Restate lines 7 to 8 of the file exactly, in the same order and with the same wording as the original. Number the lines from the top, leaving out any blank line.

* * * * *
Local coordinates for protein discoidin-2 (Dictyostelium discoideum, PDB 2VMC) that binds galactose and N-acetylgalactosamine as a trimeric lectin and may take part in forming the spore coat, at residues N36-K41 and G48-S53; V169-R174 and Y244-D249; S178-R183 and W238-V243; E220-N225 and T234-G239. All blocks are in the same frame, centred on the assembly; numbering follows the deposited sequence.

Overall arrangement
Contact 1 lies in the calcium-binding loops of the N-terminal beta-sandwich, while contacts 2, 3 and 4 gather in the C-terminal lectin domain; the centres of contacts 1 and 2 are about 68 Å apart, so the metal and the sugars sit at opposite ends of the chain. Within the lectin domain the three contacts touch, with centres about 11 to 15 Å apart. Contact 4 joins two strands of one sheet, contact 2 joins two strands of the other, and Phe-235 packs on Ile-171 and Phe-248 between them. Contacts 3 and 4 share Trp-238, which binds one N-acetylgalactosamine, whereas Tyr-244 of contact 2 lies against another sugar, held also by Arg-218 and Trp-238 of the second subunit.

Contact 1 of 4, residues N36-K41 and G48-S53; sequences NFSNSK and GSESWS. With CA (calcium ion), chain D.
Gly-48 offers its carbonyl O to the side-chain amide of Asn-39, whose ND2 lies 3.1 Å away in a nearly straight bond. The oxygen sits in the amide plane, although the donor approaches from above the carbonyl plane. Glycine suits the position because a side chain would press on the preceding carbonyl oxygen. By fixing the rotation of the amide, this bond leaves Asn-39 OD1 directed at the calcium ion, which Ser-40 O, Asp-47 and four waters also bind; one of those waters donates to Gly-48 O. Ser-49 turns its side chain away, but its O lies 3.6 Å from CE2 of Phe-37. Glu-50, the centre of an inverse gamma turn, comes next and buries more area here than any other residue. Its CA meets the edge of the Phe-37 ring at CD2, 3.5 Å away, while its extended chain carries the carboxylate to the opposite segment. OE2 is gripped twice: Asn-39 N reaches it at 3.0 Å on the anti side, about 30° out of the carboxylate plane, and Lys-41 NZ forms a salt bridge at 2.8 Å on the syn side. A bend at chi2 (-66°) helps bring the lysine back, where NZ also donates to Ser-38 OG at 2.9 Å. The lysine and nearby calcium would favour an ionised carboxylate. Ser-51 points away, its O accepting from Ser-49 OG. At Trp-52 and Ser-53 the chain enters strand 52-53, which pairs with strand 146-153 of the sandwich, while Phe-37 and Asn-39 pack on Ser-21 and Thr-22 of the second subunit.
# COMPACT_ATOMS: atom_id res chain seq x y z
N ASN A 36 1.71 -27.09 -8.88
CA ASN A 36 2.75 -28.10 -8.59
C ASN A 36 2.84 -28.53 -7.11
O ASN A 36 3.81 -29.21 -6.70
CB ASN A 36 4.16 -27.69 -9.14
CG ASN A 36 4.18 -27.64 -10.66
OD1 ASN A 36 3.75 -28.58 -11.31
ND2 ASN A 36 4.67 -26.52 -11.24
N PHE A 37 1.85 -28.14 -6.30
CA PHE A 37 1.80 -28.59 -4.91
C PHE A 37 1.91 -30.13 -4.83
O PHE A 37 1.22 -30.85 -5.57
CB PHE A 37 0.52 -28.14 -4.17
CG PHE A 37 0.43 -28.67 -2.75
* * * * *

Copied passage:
N ASN A 36 1.71 -27.09 -8.88
CA ASN A 36 2.75 -28.10 -8.59